Get ready to take a journey back in time. It’s only in relatively recent history (over the past 80 to 90 years) that cannabis has had such a bad reputation. Doctors in Western cultures prescribed cannabis medicines into the early 20th century. Today, the herb is still considered a valuable healing aid in Indian Ayurvedic medical practice and is regularly used by many cultures around the globe. Some of the most common consumers? Women. Based on historical evidence, here are 9 reasons why cannabis is excellent for women’s health.
1. Menstrual cramps
Cannabis medicines were once so valuable that they were fit for queens. England’s Queen Victoria was famously prescribed indica tinctures to relieve her menstrual cramps in the late 1800s. Her physician, Sir J. Russel Reynolds, even sang the herb’s praises in the 1890s, writing,
WHEN PURE AND ADMINISTERED CAREFULLY, [CANNABIS] IS ONE OF THE MOST VALUABLE MEDICINES WE POSSESS.
Reynolds’ love of cannabis medicines for women’s health was echoed by practitioners in ancient Chinese cultures. In what would become the Chinese Materia Medica in 1928, researchers highlighted practices using cannabis for menstrual disorders. These practices were based on techniques that were several thousand years old.
2. Wedding night jitters
As Robert Clarke, a cannabis researcher, and Mark Merlin, a professor of Botany at the University of Hawaii at Manoa explain in their comprehensive guide, Cannabis: Evolution and Ethnobotany, cannabis concoctions aided women in what is now Uzbekistan on their wedding night, easing pain and promoting relaxation before the supposed loss of virginity. To help brides cope, hashish was mixed with lambs fat “before defloration.”
3. Labor pains
Many cultures around the globe used cannabis as a women’s aid during labor and pregnancy. Today, cannabis consumption during pregnancy remains one of the most controversial aspects of cannabis research and regulation. However, cannabis was viewed as one of the most powerful women’s medicines to help women throughout the childbirth process.
As Journalist Joe Dolce mentions in Brave New Weed, women ate cannabis flowers to ease pregnancy pains during the neolithic era. Historical and archeological evidence also suggests that cannabis was used to facilitate labor and childbirth in ancient China, Egypt, India, and Arabic nations. Cannabis treatments included inhaled vapors, teas, culinary concoctions, and topical applications.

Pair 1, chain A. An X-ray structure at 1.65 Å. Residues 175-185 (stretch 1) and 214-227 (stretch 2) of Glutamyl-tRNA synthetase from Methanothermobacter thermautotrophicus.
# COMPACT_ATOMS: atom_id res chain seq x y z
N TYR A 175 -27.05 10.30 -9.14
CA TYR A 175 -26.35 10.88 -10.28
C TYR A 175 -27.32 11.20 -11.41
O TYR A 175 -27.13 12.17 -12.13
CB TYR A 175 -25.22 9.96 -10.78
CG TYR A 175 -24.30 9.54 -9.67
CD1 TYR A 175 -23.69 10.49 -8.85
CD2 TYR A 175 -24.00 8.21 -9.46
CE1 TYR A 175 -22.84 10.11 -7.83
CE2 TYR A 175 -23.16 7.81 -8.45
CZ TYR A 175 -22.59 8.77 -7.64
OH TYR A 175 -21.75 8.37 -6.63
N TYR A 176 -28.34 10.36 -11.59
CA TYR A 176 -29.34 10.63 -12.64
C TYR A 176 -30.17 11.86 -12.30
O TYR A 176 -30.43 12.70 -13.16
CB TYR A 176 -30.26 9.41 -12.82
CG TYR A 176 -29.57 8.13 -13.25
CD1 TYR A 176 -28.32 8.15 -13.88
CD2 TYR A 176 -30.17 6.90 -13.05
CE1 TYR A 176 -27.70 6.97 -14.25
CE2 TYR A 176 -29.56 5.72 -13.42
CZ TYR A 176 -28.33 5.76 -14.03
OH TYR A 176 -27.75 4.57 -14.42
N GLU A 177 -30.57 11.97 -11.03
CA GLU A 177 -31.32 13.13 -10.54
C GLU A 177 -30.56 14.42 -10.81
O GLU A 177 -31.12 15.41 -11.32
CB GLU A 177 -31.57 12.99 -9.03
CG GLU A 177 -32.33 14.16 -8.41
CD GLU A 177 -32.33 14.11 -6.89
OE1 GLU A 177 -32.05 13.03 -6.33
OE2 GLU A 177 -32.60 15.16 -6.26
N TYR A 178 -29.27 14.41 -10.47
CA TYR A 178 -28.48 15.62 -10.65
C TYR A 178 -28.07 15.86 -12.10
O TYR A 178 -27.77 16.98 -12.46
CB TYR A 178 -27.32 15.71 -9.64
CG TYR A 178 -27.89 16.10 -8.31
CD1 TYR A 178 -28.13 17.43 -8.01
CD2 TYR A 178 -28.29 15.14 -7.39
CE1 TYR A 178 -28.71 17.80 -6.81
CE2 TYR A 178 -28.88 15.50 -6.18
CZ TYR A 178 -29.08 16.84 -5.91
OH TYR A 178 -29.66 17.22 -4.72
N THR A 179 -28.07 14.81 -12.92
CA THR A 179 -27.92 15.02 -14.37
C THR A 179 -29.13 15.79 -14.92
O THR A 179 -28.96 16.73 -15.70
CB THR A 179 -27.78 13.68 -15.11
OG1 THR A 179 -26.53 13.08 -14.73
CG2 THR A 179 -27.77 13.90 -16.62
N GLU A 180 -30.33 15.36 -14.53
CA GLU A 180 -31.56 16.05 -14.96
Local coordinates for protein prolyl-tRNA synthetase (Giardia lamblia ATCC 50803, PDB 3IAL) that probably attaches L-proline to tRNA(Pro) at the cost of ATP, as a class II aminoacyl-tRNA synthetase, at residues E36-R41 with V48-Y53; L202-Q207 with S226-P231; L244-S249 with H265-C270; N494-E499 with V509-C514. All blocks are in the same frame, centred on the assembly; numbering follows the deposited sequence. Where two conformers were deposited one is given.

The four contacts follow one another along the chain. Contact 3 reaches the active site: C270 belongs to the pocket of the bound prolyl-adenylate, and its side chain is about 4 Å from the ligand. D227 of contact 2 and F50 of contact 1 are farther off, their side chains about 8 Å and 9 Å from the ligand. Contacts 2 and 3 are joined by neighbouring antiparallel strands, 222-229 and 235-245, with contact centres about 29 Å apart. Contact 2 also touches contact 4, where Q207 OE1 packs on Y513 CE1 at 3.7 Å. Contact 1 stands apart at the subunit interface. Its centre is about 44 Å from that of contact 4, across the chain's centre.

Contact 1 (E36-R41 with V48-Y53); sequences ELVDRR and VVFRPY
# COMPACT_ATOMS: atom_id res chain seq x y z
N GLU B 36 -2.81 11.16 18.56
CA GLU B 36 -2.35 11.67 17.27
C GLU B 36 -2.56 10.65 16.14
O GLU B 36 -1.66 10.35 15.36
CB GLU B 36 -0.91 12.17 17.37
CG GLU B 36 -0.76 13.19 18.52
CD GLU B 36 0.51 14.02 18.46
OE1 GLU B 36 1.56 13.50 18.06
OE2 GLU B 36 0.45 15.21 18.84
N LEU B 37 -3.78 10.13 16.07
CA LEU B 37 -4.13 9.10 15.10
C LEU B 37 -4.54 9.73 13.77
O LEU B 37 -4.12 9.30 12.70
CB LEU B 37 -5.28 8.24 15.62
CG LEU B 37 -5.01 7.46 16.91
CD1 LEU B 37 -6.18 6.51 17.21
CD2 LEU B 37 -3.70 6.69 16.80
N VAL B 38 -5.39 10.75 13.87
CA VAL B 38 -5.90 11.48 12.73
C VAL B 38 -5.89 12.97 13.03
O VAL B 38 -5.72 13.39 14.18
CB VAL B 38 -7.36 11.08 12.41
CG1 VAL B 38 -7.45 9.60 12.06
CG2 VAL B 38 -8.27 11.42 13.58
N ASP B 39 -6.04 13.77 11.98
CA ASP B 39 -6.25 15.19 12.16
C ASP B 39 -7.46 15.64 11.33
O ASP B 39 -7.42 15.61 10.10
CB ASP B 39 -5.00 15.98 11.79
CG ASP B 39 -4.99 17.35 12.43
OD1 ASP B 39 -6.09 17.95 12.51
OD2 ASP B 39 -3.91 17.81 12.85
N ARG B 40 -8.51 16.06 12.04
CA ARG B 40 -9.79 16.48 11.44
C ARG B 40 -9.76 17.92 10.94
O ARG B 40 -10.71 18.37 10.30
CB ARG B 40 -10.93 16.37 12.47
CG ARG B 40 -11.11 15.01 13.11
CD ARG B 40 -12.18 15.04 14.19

Women are more likely to suffer migraines than men. In fact, women are three times morelikely to experience these excruciating headaches. Interestingly, cannabis was a “preferred” treatment for migraine and headache disorders in Western cultures until around 1942. Beginning in the 1940s, cannabis medicines were replaced with more modern pain treatments.
According to a historical and scientific review written by neurologist and medical researcher Dr. Ethan Russo, cannabis was referenced as a common treatment for headaches in multiple ancient cultures, including Indian, Chinese, Egyptian, Assyrian, Greek, Roman, and Islamic.
Unfortunately, women are nearly twice as likely to experience major depression than men. While this discrepancy is far from fair, it’s well-known that cannabis can boost mood and promote feelings of positive well-being. Our ancestors knew this as well, which is why cannabis was used to ease symptoms of depression in many ancient cultures.
According to Clarke and Merlin, in Indian Ayurvedic medicine, cannabis was used to promote happiness and encourage talkativeness. Cannabis was later used in Argentina to relieve depression. The herb was also used for this purpose in the British Isles.
In 1899, just a half-century before cannabis became illegal for physicians in many Western countries to prescribe, the British Pharmacologist Walter Ernest Dixon claimed that cannabis was a valuable “food accessory.” He also found that smoked and inhaled cannabis was beneficial during “fits of depression, mental fatigue, nervous headache, and exhaustion.”